, , , , , , , ,

Happy Tuesday! You know what that means… Latin!

I was browsing through some Vergil and came across this awesome sentence:

Possunt quia posse videntur.
They are able which seem to be able.
Aquellos que parecen disponibles, estan disponibles.

Another straight forward sentence from the master of Latin narrative. Perhaps Virgil is smiling from somewhere in the void, videntur felix (seeming happy) at the fact that we cannot crack the code within his words. Let us try, and bring joy for another reason to the man who wrote so well about ability.

Have you ever heard the phrase “who is on the Lord’s side” (Exodus 32:26)? In the Bible, the call is made by God to those who will follow him. Vergil takes a more pragmatic approach and answers the question by giving as a way to recognize who is on our side; no need to ask the question at all. Those who look ready to fight for you will we the ones seeming ready to fight for you. The importance of ‘seeming’ is made evident by the Passive verb ‘videntur.’ While in the Active voice ‘videre’ means ‘to see’ (next time you watch a video remember in Latin it means ‘I see’/’I am seeing’); however, in the Passive Voice, something we should all learn to use more often, it meant ‘to be seen,’ and that which is seen can only be interpreted, therefore, it was also translated as ‘seems,’ or ‘appears’ to denote the  connotation of the passive verb. All around awesomeness was reflective to the Romans (just as it was to the Greeks), thus also, if you were All-around awesome, your appearance, even uninterestedly, would reflect that. Notice how ‘appearance’ derives from ‘appear,’ which defines something that is seen, just like ‘videor.’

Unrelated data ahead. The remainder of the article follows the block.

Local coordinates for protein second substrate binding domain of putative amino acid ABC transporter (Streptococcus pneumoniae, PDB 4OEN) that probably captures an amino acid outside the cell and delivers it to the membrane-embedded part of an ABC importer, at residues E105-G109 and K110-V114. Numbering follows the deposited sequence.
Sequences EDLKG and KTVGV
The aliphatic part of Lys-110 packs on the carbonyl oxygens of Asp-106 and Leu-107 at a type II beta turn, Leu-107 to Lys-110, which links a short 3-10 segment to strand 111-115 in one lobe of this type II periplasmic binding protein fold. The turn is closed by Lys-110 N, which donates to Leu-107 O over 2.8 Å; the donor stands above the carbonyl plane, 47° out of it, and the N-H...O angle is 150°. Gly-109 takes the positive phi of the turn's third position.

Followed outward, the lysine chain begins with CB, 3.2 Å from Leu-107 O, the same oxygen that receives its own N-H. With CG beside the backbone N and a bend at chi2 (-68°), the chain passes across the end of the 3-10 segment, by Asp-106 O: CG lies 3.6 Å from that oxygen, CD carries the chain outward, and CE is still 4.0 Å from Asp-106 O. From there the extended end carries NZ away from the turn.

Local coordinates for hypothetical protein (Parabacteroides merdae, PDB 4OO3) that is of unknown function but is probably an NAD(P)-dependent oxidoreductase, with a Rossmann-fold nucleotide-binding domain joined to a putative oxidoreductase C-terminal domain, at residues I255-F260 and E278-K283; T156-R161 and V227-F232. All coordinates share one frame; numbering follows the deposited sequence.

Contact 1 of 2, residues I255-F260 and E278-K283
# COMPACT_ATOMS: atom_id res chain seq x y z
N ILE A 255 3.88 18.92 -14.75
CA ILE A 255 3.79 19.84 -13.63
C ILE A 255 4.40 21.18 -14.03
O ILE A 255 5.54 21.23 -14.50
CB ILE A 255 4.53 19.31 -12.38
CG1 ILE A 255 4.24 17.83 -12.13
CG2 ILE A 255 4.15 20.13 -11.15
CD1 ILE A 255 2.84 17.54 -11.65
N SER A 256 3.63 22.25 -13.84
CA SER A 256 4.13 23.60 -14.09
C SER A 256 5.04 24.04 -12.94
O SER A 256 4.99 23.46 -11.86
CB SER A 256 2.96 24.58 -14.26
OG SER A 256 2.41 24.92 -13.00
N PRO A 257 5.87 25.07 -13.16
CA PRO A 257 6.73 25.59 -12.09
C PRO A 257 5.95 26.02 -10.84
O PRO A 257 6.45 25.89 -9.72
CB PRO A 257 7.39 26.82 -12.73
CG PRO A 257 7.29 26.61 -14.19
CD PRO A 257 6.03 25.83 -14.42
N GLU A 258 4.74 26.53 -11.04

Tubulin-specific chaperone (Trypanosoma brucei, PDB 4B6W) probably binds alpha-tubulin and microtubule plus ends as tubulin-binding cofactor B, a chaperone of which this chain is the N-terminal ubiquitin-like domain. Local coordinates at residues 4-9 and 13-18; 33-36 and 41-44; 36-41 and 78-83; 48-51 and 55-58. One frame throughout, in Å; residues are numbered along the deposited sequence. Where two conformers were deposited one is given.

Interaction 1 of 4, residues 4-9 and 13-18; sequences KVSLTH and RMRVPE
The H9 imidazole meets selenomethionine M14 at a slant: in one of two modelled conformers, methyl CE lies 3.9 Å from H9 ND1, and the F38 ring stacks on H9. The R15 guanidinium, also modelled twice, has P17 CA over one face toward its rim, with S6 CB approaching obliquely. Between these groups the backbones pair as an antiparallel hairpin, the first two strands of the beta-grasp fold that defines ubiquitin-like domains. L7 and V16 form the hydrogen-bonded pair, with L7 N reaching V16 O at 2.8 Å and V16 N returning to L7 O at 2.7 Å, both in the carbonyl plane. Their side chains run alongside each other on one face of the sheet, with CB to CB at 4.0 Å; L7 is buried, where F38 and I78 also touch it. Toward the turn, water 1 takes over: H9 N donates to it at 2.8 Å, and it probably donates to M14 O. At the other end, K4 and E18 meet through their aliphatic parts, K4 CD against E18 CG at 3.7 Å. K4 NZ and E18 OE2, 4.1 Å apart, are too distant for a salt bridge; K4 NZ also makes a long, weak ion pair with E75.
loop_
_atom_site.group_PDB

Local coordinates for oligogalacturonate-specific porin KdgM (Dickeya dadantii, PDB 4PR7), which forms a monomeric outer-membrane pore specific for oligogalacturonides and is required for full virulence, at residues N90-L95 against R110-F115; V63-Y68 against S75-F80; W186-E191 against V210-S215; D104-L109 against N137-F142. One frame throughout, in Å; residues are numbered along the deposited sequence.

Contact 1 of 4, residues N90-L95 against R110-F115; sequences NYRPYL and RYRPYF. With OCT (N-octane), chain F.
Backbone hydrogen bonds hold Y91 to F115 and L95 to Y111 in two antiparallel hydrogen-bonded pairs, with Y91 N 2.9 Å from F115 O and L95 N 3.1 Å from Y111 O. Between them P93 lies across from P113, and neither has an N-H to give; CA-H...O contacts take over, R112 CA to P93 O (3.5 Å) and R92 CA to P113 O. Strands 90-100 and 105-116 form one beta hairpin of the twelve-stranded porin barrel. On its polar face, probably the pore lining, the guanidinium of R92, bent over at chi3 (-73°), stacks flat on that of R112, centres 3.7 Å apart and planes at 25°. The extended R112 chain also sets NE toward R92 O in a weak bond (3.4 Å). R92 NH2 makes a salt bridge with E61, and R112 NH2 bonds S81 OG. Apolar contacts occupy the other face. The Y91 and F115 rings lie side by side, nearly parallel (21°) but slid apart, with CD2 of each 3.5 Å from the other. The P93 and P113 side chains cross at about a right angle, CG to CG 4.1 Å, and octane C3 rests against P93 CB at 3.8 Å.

Thus, Virgil is speaking to the Roman leader (and arguably all Romans were leaders in one capacity or another), saying that those who are able are those who are seen by others to be able. In other words, when in Rome, a city filled with people eager to fulfill some unexplainable call to arms, office, responsibility, or whatever else brought honor to a person or house, the leader could choose which men to select from their appearance and eagerness. The same worked in a different sense: those who did not seem ready were not ready. Although to us that may seem like an easy way to get out of Dodge, a Roman being passed up from the Legio because of his shabby appearance would have felt deeply insulted and have brought shame upon himself and his family. Roman cleanliness was renown, even for the lowest strata of society.

Thus, leaders, those who seem most able to you are the ones that will be best to do the job. That is assuming of course that you know what you are doing…